The 90’s console that printed stickers: The Casio Loopy #Vintage #Consoles @nicole_express
The Loopy is a 32-bit machine with a SuperH CPU, released in 1995 by Casio. There’s a slot on the front where a printer outputs. The printer is kind of the whole point of the Loopy. The printer prints small stickers, or as the console calls them, “seals”.
The games are cartridge-based. This is a bit of a surprise, as this came out the year after the launch of CD-based consoles like the Sony PlayStation, the NEC PC-FX, and the Sega Saturn. This may have been a cost-saving move for the main console; the game consoles not only contain the game ROM, but also the SRAM used to save the game.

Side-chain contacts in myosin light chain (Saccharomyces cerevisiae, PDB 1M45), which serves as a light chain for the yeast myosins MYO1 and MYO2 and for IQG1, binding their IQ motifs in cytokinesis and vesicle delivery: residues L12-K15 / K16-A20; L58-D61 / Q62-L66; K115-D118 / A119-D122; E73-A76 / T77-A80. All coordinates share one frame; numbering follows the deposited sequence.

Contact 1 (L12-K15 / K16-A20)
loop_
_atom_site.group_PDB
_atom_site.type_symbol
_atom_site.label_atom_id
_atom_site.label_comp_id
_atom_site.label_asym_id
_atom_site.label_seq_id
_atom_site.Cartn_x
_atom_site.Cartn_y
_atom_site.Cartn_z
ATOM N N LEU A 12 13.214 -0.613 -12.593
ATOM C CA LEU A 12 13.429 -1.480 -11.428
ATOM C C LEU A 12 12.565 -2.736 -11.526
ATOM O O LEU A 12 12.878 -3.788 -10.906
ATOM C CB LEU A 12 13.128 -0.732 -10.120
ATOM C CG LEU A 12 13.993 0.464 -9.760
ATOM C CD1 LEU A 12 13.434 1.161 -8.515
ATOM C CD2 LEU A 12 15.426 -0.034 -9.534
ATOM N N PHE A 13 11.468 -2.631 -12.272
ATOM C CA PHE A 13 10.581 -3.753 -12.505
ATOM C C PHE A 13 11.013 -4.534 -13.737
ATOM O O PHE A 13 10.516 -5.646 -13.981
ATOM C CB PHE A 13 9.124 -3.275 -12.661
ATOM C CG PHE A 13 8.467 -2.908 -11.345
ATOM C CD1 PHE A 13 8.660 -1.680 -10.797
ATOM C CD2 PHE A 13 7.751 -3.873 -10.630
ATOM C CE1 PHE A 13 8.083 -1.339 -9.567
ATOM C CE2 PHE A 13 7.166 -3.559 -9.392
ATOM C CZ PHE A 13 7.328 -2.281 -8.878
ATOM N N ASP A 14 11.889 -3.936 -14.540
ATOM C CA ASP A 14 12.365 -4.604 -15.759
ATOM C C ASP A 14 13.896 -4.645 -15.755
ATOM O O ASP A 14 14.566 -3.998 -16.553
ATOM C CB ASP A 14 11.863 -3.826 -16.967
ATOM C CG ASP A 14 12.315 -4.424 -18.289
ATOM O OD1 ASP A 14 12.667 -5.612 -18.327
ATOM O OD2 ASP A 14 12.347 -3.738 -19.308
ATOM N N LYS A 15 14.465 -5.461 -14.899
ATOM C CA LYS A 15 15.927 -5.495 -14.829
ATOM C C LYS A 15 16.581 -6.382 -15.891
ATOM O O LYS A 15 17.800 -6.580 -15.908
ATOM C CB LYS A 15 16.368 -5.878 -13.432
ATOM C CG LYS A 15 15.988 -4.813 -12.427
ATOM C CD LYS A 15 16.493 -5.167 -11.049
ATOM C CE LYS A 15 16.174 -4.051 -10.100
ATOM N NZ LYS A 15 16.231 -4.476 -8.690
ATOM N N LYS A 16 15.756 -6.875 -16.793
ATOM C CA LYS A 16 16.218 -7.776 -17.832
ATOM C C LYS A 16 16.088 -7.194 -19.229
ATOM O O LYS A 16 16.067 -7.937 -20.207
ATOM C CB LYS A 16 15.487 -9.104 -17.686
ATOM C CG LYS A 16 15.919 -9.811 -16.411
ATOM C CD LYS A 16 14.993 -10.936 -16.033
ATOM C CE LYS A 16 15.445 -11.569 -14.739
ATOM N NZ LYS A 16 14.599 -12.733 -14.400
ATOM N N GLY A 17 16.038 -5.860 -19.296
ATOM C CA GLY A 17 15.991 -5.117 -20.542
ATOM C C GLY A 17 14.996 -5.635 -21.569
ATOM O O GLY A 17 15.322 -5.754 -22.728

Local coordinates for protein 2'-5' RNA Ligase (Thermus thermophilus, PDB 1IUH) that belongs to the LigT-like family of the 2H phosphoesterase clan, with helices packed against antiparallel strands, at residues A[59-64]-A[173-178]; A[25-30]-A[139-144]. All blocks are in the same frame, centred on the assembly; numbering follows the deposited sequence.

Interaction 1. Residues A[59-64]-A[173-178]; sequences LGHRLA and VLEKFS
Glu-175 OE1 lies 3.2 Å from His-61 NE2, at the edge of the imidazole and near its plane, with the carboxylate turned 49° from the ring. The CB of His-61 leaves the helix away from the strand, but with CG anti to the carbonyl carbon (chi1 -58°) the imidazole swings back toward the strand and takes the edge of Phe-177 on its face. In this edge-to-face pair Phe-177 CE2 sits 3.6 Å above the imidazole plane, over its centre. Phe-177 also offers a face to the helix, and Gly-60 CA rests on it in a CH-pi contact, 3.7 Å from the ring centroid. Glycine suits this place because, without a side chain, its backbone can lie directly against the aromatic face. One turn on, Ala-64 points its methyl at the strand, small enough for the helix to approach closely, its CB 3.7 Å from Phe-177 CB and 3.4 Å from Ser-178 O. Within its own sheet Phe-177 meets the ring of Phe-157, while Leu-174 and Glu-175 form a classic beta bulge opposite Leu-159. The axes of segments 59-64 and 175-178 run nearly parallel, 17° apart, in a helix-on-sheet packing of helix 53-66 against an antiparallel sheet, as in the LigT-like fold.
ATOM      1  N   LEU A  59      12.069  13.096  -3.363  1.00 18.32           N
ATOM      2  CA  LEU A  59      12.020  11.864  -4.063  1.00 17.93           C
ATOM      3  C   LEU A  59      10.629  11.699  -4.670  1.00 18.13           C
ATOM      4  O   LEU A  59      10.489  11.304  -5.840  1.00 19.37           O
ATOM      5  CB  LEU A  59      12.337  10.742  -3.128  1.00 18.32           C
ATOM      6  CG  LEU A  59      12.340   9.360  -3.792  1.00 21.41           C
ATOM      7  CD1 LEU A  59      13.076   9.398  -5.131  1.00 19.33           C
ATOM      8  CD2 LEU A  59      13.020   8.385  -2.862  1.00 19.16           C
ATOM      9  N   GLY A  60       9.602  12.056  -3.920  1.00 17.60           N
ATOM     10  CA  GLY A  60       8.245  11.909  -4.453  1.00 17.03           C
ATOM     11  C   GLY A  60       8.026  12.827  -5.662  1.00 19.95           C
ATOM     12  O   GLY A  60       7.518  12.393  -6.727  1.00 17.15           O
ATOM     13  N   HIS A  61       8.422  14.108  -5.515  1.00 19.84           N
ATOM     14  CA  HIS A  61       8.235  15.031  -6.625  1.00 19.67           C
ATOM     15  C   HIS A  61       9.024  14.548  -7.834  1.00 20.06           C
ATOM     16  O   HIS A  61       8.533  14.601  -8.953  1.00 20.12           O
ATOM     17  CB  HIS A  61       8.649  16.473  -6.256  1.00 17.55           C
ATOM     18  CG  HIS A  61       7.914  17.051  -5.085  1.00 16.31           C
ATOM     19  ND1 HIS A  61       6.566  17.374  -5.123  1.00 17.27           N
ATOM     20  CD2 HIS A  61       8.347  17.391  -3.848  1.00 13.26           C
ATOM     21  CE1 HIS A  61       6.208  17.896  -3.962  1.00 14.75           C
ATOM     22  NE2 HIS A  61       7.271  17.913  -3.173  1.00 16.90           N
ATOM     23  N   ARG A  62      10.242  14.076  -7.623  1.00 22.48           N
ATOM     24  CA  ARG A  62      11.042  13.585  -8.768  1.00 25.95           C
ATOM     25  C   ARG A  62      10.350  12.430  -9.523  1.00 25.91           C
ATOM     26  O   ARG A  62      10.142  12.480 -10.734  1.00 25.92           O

So what kind of games did the Casio Loopy have? According to a Eurogamer interview, Loopy engineers Tetsuya Hayashi and Kunihiro Matsubara state that they didn’t originally design the console with women in mind; the goal was to provide a unique experience with the stickers. Since young girls liked to play with stickers, that became the target later as the launch lineup was drawn up. By the time commercials were made, the target audience was clear.
Which leaves us in a bit of a pickle. I am not a preteen Japanese girl. As a child, I wasn’t really into stickers as their impermanence bothered me. So I’m not sure I can judge this console fairly…
The Loopy was not a very successful system. In fact, FEMICOM Museum states that only one production run was made, and Octavius’ video review says that the console was discontinued a few weeks after launch.
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